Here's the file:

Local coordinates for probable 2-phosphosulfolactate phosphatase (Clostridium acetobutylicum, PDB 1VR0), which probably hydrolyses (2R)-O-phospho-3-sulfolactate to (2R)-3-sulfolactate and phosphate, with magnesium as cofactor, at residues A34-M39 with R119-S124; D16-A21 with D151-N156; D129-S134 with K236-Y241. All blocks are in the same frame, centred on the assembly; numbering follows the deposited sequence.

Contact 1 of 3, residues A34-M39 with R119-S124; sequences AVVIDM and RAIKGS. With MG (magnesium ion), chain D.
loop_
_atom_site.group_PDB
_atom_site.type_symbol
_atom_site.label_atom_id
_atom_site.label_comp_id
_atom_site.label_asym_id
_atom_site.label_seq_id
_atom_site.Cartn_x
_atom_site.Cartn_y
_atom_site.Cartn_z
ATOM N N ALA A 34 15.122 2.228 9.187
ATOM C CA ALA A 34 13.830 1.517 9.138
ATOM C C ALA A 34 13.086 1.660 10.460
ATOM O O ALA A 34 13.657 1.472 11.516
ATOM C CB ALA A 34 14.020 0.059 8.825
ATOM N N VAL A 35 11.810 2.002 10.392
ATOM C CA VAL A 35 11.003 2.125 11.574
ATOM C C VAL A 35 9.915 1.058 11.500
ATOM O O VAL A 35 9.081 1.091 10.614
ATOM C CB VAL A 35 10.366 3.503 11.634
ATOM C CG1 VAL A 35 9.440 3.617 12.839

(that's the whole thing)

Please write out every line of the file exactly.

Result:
Local coordinates for probable 2-phosphosulfolactate phosphatase (Clostridium acetobutylicum, PDB 1VR0), which probably hydrolyses (2R)-O-phospho-3-sulfolactate to (2R)-3-sulfolactate and phosphate, with magnesium as cofactor, at residues A34-M39 with R119-S124; D16-A21 with D151-N156; D129-S134 with K236-Y241. All blocks are in the same frame, centred on the assembly; numbering follows the deposited sequence.

Contact 1 of 3, residues A34-M39 with R119-S124; sequences AVVIDM and RAIKGS. With MG (magnesium ion), chain D.
loop_
_atom_site.group_PDB
_atom_site.type_symbol
_atom_site.label_atom_id
_atom_site.label_comp_id
_atom_site.label_asym_id
_atom_site.label_seq_id
_atom_site.Cartn_x
_atom_site.Cartn_y
_atom_site.Cartn_z
ATOM N N ALA A 34 15.122 2.228 9.187
ATOM C CA ALA A 34 13.830 1.517 9.138
ATOM C C ALA A 34 13.086 1.660 10.460
ATOM O O ALA A 34 13.657 1.472 11.516
ATOM C CB ALA A 34 14.020 0.059 8.825
ATOM N N VAL A 35 11.810 2.002 10.392
ATOM C CA VAL A 35 11.003 2.125 11.574
ATOM C C VAL A 35 9.915 1.058 11.500
ATOM O O VAL A 35 9.081 1.091 10.614
ATOM C CB VAL A 35 10.366 3.503 11.634
ATOM C CG1 VAL A 35 9.440 3.617 12.839